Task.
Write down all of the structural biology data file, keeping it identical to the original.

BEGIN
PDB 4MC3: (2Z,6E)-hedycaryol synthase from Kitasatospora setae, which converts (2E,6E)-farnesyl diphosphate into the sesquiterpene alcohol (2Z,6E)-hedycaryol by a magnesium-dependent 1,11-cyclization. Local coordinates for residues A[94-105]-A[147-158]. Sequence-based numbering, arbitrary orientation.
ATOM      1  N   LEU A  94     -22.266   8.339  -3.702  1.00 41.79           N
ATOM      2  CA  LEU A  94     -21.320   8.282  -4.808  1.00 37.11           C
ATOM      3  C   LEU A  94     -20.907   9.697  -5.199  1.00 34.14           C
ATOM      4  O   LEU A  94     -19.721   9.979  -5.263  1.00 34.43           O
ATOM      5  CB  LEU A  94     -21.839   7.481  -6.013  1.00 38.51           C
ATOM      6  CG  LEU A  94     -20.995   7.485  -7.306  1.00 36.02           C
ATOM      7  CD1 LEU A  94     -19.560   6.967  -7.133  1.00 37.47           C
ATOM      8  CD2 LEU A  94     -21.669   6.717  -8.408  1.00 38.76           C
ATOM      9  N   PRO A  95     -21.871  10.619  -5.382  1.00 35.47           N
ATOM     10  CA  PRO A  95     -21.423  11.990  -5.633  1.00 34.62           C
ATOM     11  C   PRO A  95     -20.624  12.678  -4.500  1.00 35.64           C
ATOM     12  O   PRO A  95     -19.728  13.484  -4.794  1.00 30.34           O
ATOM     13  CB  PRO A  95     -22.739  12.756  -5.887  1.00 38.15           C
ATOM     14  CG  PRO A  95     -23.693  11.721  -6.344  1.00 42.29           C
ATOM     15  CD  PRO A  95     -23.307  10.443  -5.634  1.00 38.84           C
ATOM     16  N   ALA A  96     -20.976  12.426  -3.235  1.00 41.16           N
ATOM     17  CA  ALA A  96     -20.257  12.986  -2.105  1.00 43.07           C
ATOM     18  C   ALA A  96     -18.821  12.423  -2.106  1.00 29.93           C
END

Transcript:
PDB 4MC3: (2Z,6E)-hedycaryol synthase from Kitasatospora setae, which converts (2E,6E)-farnesyl diphosphate into the sesquiterpene alcohol (2Z,6E)-hedycaryol by a magnesium-dependent 1,11-cyclization. Local coordinates for residues A[94-105]-A[147-158]. Sequence-based numbering, arbitrary orientation.
ATOM      1  N   LEU A  94     -22.266   8.339  -3.702  1.00 41.79           N
ATOM      2  CA  LEU A  94     -21.320   8.282  -4.808  1.00 37.11           C
ATOM      3  C   LEU A  94     -20.907   9.697  -5.199  1.00 34.14           C
ATOM      4  O   LEU A  94     -19.721   9.979  -5.263  1.00 34.43           O
ATOM      5  CB  LEU A  94     -21.839   7.481  -6.013  1.00 38.51           C
ATOM      6  CG  LEU A  94     -20.995   7.485  -7.306  1.00 36.02           C
ATOM      7  CD1 LEU A  94     -19.560   6.967  -7.133  1.00 37.47           C
ATOM      8  CD2 LEU A  94     -21.669   6.717  -8.408  1.00 38.76           C
ATOM      9  N   PRO A  95     -21.871  10.619  -5.382  1.00 35.47           N
ATOM     10  CA  PRO A  95     -21.423  11.990  -5.633  1.00 34.62           C
ATOM     11  C   PRO A  95     -20.624  12.678  -4.500  1.00 35.64           C
ATOM     12  O   PRO A  95     -19.728  13.484  -4.794  1.00 30.34           O
ATOM     13  CB  PRO A  95     -22.739  12.756  -5.887  1.00 38.15           C
ATOM     14  CG  PRO A  95     -23.693  11.721  -6.344  1.00 42.29           C
ATOM     15  CD  PRO A  95     -23.307  10.443  -5.634  1.00 38.84           C
ATOM     16  N   ALA A  96     -20.976  12.426  -3.235  1.00 41.16           N
ATOM     17  CA  ALA A  96     -20.257  12.986  -2.105  1.00 43.07           C
ATOM     18  C   ALA A  96     -18.821  12.423  -2.106  1.00 29.93           C